• “Magisterial…Popular histories often gentrify these early events, but Bailyn’s gripping, detailed, often squirm-inducing account makes it abundantly clear how ungenteel they actually were.”

    Kirkus Reviews

  • “Usually the story of early American history is told in tidy vignettes of homogenous settlers, escaping the bonds of an old world’s stifling intolerance and blazing a linear course toward freedom. Here Bailyn rips away the façade and in the process reveals a world in which the fragility of life and financial devastation were an ever-present reality….Told with a flair that only a master storyteller such as Bailyn can accomplish. The book lends itself well to the audio format in spite of its more than tweny-six-hour span. Henry Strozier’s reading is solid and never gets in the way of Bailyn’s remarkable work of historical achievement. Verdict: Highly recommended to listeners of early American history.”

    Library Journal (starred audio review)

  • “Henry Strozier’s deep, authoritative voice fits the tone and the density of this serious, detailed history of the early settling of British North America. His reading is expressive and well modulated to fit the sense of the text, which is enlivened at times by a wry or sarcastic tone. He even emotes and acts when the material permits…A strong, able reading of a predominantly thoughtful and informative text.”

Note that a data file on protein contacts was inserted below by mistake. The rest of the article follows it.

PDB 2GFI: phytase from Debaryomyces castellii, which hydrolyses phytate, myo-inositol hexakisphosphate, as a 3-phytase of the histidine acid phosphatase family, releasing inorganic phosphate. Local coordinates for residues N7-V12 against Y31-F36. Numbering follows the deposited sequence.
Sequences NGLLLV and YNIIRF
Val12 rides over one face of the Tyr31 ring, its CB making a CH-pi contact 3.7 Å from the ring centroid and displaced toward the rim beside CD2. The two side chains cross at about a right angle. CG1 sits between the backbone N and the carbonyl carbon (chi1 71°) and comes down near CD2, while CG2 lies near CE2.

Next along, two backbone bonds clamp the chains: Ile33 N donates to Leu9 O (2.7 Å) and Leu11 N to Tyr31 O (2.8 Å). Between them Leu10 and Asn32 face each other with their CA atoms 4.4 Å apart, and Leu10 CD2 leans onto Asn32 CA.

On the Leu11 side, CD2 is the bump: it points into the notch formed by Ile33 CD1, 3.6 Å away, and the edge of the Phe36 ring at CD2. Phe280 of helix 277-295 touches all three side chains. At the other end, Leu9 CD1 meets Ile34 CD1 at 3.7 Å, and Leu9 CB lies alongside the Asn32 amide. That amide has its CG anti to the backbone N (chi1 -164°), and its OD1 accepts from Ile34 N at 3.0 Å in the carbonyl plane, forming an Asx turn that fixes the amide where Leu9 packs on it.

AudioFile

  • A 2013 Pulitzer Prize Finalist for History
  • A 2012 Kansas City Star Top 100 Book for Nonfiction
  • A 2012 Publishers Weekly Top 10 Book for Nonfiction
  • One of the New York Times Book Review 100 Notable Books of 2013
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About the Author

Bernard Bailyn did his undergraduate work at Williams College and his graduate work at Harvard, where he is currently Adams University Professor and James Duncan Phillips Professor of Early American History Emeritus. He has received many honors for his published work, including Pulitzer Prize Awards, a Bancroft Prize, and a National Book Award. In 2011 he received the National Humanities Medal.